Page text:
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    That's right. I'm probably going to get an Epson 5030 projector for now until the 4K projectors become manageable $$$$. What's an AT screen? I shouldn't need a false wall as the storage room behind the theater will work as one anyway. Thanks for the input!
     
  4. Robert_J

    Robert_J Lead Actor

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    Putting regular speakers in the wall like I posted on your other thread is not optimal. That increases the width of the baffle and will give you a gain in output in the midrange spectrum. Is that bad? Depends. Are you a 100% purist? If it gives you a 1db increase then you will not notice it. It depends on the speaker and how close the baffle is to the wall. If you use an auto configuration setup like MCACC with Pioneer (I use Pioneer) then it will adjust the EQ to compensate.

    AT = acoustically transparent.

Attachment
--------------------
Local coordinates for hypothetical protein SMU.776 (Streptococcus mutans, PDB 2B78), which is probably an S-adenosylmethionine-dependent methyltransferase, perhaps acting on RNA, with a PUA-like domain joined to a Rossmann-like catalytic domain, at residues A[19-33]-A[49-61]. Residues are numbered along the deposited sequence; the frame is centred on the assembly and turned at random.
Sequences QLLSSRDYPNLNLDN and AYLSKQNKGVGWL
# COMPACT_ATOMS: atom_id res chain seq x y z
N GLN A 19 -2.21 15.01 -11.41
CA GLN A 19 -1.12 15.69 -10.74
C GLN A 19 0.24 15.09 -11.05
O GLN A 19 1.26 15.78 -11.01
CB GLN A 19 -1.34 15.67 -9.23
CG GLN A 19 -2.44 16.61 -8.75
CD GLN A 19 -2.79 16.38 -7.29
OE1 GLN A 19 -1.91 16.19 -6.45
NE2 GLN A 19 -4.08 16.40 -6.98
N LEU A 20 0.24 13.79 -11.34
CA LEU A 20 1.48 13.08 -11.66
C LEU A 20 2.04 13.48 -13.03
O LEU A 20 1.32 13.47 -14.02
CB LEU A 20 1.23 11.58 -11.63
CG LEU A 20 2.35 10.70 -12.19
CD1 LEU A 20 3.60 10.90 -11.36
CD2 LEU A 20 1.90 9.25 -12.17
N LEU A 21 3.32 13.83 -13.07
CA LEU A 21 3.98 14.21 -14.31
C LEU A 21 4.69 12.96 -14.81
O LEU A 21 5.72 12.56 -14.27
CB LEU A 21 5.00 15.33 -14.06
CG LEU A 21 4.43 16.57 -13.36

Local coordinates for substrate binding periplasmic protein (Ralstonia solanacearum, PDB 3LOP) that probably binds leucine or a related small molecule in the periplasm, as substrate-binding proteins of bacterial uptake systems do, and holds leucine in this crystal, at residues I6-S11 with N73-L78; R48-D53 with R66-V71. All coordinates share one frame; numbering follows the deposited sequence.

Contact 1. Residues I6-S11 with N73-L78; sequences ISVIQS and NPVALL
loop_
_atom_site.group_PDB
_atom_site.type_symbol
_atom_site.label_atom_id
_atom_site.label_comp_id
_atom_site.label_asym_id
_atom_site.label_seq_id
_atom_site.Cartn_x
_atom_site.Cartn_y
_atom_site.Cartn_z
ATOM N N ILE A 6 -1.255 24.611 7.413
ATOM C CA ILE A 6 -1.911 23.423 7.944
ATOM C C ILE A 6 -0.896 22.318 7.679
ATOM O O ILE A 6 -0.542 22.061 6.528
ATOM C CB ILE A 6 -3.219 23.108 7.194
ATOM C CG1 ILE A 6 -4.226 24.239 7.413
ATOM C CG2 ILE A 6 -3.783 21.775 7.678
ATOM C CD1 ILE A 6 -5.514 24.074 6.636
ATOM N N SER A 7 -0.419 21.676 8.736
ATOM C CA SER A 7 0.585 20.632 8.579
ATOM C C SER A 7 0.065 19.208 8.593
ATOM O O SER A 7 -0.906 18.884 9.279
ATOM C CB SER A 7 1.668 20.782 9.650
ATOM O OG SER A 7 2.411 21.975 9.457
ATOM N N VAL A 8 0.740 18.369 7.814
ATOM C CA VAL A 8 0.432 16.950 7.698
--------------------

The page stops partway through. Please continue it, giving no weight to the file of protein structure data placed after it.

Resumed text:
Placing your speakers behind your AT screen will make it seem like the vocals from the center channel are coming directly from the screen. the other option is putting it directly below the screen like I do.
    [​IMG]
     
  5. schan1269

    schan1269 HTF Expert
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    The point of a false wall AT screen...You build a platform, put three identical speakers behind it. The screen and "false wall" go in front. Your subwoofer baffle/ manifold could be the floor for the false wall.
     
  6. Highplainsdakota

    Highplainsdakota Stunt Coordinator

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    Lots of great ideas so far. What about floor standing speakers. It seems really hard to find a review that doesn't say "best speaker ever" for over $20,000 or "best speaker under $500". Most floor standing speakers (L/R) seem to be in the $900-$3000 range. Anyone have any favorites? Perhaps one of the following?